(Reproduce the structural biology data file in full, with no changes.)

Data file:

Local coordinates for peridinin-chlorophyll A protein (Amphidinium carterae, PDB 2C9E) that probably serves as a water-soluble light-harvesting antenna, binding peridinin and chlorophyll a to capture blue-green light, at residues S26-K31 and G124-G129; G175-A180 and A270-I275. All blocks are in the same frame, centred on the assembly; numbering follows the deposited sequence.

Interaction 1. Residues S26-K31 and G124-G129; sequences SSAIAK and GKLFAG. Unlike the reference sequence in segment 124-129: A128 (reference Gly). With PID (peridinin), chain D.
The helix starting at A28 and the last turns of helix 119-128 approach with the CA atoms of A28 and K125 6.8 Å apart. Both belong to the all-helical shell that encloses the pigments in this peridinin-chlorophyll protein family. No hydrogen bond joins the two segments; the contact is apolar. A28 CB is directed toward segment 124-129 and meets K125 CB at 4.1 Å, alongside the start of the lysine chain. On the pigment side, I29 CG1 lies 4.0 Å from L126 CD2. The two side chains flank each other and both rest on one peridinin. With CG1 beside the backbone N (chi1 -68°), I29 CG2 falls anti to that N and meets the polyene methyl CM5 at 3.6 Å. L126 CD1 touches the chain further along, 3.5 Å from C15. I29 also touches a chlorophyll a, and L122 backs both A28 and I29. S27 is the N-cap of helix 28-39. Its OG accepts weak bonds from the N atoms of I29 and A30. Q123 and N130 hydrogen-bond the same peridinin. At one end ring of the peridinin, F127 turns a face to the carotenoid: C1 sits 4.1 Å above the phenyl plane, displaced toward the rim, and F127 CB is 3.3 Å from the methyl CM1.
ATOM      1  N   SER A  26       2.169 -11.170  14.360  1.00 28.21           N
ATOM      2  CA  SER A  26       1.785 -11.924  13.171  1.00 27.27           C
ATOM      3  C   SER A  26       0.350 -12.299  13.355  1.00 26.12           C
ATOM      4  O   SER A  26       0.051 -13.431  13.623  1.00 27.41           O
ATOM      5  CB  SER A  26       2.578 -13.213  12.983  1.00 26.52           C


Local coordinates for peridinin-chlorophyll A protein (Amphidinium carterae, PDB 2C9E) that probably serves as a water-soluble light-harvesting antenna, binding peridinin and chlorophyll a to capture blue-green light, at residues S26-K31 and G124-G129; G175-A180 and A270-I275. All blocks are in the same frame, centred on the assembly; numbering follows the deposited sequence.

Interaction 1. Residues S26-K31 and G124-G129; sequences SSAIAK and GKLFAG. Unlike the reference sequence in segment 124-129: A128 (reference Gly). With PID (peridinin), chain D.
The helix starting at A28 and the last turns of helix 119-128 approach with the CA atoms of A28 and K125 6.8 Å apart. Both belong to the all-helical shell that encloses the pigments in this peridinin-chlorophyll protein family. No hydrogen bond joins the two segments; the contact is apolar. A28 CB is directed toward segment 124-129 and meets K125 CB at 4.1 Å, alongside the start of the lysine chain. On the pigment side, I29 CG1 lies 4.0 Å from L126 CD2. The two side chains flank each other and both rest on one peridinin. With CG1 beside the backbone N (chi1 -68°), I29 CG2 falls anti to that N and meets the polyene methyl CM5 at 3.6 Å. L126 CD1 touches the chain further along, 3.5 Å from C15. I29 also touches a chlorophyll a, and L122 backs both A28 and I29. S27 is the N-cap of helix 28-39. Its OG accepts weak bonds from the N atoms of I29 and A30. Q123 and N130 hydrogen-bond the same peridinin. At one end ring of the peridinin, F127 turns a face to the carotenoid: C1 sits 4.1 Å above the phenyl plane, displaced toward the rim, and F127 CB is 3.3 Å from the methyl CM1.
ATOM      1  N   SER A  26       2.169 -11.170  14.360  1.00 28.21           N
ATOM      2  CA  SER A  26       1.785 -11.924  13.171  1.00 27.27           C
ATOM      3  C   SER A  26       0.350 -12.299  13.355  1.00 26.12           C
ATOM      4  O   SER A  26       0.051 -13.431  13.623  1.00 27.41           O
ATOM      5  CB  SER A  26       2.578 -13.213  12.983  1.00 26.52           C